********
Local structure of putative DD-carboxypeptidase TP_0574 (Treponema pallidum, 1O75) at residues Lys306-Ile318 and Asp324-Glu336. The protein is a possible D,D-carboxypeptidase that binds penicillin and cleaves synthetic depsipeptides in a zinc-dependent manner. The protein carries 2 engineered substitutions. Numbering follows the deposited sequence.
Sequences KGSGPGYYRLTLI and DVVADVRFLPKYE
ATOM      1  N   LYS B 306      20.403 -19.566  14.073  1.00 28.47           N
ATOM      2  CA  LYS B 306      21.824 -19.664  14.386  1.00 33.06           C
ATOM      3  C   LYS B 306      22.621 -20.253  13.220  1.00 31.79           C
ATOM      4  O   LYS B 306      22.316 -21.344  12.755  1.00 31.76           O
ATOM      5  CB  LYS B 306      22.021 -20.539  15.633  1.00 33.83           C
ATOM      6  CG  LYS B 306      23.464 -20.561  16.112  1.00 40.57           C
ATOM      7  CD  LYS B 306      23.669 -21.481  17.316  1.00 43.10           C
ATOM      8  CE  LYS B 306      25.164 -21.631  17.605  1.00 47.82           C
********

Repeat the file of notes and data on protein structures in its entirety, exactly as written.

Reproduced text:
Local structure of putative DD-carboxypeptidase TP_0574 (Treponema pallidum, 1O75) at residues Lys306-Ile318 and Asp324-Glu336. The protein is a possible D,D-carboxypeptidase that binds penicillin and cleaves synthetic depsipeptides in a zinc-dependent manner. The protein carries 2 engineered substitutions. Numbering follows the deposited sequence.
Sequences KGSGPGYYRLTLI and DVVADVRFLPKYE
ATOM      1  N   LYS B 306      20.403 -19.566  14.073  1.00 28.47           N
ATOM      2  CA  LYS B 306      21.824 -19.664  14.386  1.00 33.06           C
ATOM      3  C   LYS B 306      22.621 -20.253  13.220  1.00 31.79           C
ATOM      4  O   LYS B 306      22.316 -21.344  12.755  1.00 31.76           O
ATOM      5  CB  LYS B 306      22.021 -20.539  15.633  1.00 33.83           C
ATOM      6  CG  LYS B 306      23.464 -20.561  16.112  1.00 40.57           C
ATOM      7  CD  LYS B 306      23.669 -21.481  17.316  1.00 43.10           C
ATOM      8  CE  LYS B 306      25.164 -21.631  17.605  1.00 47.82           C